Like many people in South Texas, I grew up hearing stories of The Weeping Woman aka La Llorona who drowned her kids and now haunted the Guadalupe River. The body of water was modified depending on where you lived when you heard the story, but the essence of the Mexican folktale remained the same. If you heard her cries you were a goner. Those of us who grew up in a Hispanic family had a bonus, parents who would threaten us with a visit from La Llorona if we misbehaved. Producer James Wan and first-time director Michael Chaves tackle the legend and while this may not be on par with “The Conjuring” it’s still a fun ride with plenty of suspense and genuine scares.
The film opens in 1673 to illustrate how the legend began. In the beautiful Mexican countryside, a happy woman marries a Ranchero, the love of her life. The couple has two beautiful boys, but the husband begins cheating with a much younger woman. In a fit of rage, the wife takes away what her husband loved the most, their two sons. She drowns the boys in the river and later, feeling remorseful, the weeping woman dressed in white takes her own life. Her spirit, known as La Llorona, roams the Earth looking for two children to take the place of her dead sons.
Fast forward 200 years to 1973 Los Angeles where we meet Anna Tate-Garcia (Linda Cardellini), a social worker and widowed mother of two children, Chris (Roman Christou) and his younger sister Samantha (Jaynee-Lynne Kinchen). She is sent to the home of Patricia Alvarez (played by beautiful Latina actress and former supermodel Patricia Velasquez) to check on the welfare of her two boys. Anna finds Patricia acting strange, her home filled with hundreds of lit white candles. There she finds the boys locked in the closet with burn marks on their arms. Patricia swears she’s only protecting them, but the boys are removed from the home and placed in the hands of Child Protective Services.
By using the 70s as the modern day setting for the story, Chaves removes technology such as smartphones and the internet which could be used by our protagonist to investigate La Llorona. Without those conveniences that we take for granted, Anna is forced to investigate the creepy specter by consulting local priest Father Perez (Tony Amendola). If he looks familiar that’s because he’s the same priest from 2014’s “Annabelle,” welcome to the expanded world of “The Conjuring.” Knowing that time is of the essence and that requesting an investigation by the Catholic Church could take several weeks to get approved, Father Perez directs Anna to seek help from a local Curandero named Rafael (Raymond Cruz), a former priest turned healer-witchdoctor.
“The Curse of La Llorona” may not be on the same level as “The Conjuring” but it’s much better than “Annabelle” and that’s because first-time director Michael Chaves knows how to build suspense. There is a great scene where La Llorona comes after Anna’s children who lock themselves in the car. This is the 70s so there are no electric windows or locks in the family's car. As the old school window crank handles begin to turn on their own and the car’s window begins to lower, you also begin to sink down into your seat fearing the worst as the kids scramble to raise the windows and keep the car doors locked. It’s an effective scene that delivers plenty of chills.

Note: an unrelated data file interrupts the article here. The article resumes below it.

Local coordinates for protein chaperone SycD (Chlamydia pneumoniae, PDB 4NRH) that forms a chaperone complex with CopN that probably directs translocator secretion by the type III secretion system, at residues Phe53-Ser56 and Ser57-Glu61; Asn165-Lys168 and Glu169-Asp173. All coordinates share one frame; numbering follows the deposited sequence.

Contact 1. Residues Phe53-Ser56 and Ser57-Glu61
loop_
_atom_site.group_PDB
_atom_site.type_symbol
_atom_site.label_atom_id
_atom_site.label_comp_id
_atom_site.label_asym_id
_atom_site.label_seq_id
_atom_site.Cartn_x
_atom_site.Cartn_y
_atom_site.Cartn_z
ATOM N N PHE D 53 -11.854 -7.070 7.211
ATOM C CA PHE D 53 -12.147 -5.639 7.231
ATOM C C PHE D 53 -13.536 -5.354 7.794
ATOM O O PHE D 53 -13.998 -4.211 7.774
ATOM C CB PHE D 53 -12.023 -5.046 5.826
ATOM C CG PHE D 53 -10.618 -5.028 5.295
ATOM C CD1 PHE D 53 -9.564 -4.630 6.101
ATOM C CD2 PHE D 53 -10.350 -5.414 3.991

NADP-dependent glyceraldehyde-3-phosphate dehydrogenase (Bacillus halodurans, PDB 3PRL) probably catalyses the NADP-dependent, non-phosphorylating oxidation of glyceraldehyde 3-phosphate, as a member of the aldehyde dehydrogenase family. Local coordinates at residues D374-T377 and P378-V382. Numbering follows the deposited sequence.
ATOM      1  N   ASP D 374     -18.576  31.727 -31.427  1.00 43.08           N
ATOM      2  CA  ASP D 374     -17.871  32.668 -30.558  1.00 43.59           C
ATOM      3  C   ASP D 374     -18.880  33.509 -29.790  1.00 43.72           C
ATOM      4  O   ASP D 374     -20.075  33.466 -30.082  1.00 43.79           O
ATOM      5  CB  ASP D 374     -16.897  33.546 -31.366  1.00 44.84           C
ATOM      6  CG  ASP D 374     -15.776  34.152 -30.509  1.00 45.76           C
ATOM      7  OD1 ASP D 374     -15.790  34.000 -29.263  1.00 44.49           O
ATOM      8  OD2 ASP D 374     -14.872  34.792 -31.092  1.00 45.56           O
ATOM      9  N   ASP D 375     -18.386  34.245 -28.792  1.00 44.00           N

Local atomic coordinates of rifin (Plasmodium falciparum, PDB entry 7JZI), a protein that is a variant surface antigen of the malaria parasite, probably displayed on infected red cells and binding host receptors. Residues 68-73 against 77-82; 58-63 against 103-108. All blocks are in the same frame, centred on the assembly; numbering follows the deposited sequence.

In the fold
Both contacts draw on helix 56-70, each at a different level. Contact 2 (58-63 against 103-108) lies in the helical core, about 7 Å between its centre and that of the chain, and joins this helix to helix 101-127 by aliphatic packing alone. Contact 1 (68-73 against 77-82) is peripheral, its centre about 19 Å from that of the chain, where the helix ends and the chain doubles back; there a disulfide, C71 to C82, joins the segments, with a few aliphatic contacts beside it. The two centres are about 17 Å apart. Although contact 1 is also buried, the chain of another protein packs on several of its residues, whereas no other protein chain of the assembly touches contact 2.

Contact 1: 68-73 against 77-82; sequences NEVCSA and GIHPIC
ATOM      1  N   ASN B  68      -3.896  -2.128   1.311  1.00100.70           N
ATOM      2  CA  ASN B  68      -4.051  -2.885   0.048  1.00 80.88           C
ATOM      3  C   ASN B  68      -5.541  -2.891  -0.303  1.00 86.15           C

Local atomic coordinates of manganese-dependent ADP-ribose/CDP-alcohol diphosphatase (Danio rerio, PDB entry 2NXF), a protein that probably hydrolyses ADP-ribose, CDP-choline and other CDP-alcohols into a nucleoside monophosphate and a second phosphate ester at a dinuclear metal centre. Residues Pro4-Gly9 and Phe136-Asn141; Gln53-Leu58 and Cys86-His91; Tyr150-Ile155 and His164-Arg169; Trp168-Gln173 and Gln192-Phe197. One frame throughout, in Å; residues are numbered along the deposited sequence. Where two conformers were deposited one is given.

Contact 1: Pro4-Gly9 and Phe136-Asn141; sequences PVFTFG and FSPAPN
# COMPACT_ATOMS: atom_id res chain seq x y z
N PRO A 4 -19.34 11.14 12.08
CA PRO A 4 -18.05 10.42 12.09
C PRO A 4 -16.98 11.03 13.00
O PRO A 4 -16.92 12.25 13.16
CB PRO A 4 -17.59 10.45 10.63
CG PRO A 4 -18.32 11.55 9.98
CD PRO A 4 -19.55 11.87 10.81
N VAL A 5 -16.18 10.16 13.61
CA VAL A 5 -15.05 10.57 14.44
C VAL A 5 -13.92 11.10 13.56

Too many times horror films become saturated by over the top CGI effects that look fake, not scary while relying on loud music stabs to create artificial jump scares. Not here. Joseph Bishara who composed the music for the “Insidious” and “Conjuring” films returns to the set the tone for “La Llorona” by creating another eerie score that doesn’t assault your senses in order to make you jump. La Llorona played by Marisol Ramirez, with the help of computer-generated effects, is frightening to look at and Chaves knows how to get under your skin by having her materialize at just the right time, creating real scares.
Cardellini does a solid job as the frightened mom who in this case moves a little too slow when it comes to protecting her kids, but Chaves is simply building suspense. The comic relief comes in the form of Cruz as the pokerfaced Curandero whose dry humor comes at you when you least expect it. A funny scene involves a spiritual egg cleansing of Anna’s home, which she discounts as a bunch of hocus pocus.
The film’s finale involves a showdown between Anna and her kids with the help of Rafael as they battle La Llorona. At times it feels a little hokey but once again I give Chaves praise for creating real suspense and backing it up with authentic scares. In this James Wan universe, “The Curse of La Llorona” exists in the better than average category. I enjoyed it more than “Annabelle” or “Insidious: The Last Key,” but it comes nowhere near the excellent “Conjuring” films. Now let’s see what Wan can do with another Mexican folktale, can anyone say “Lechuza”?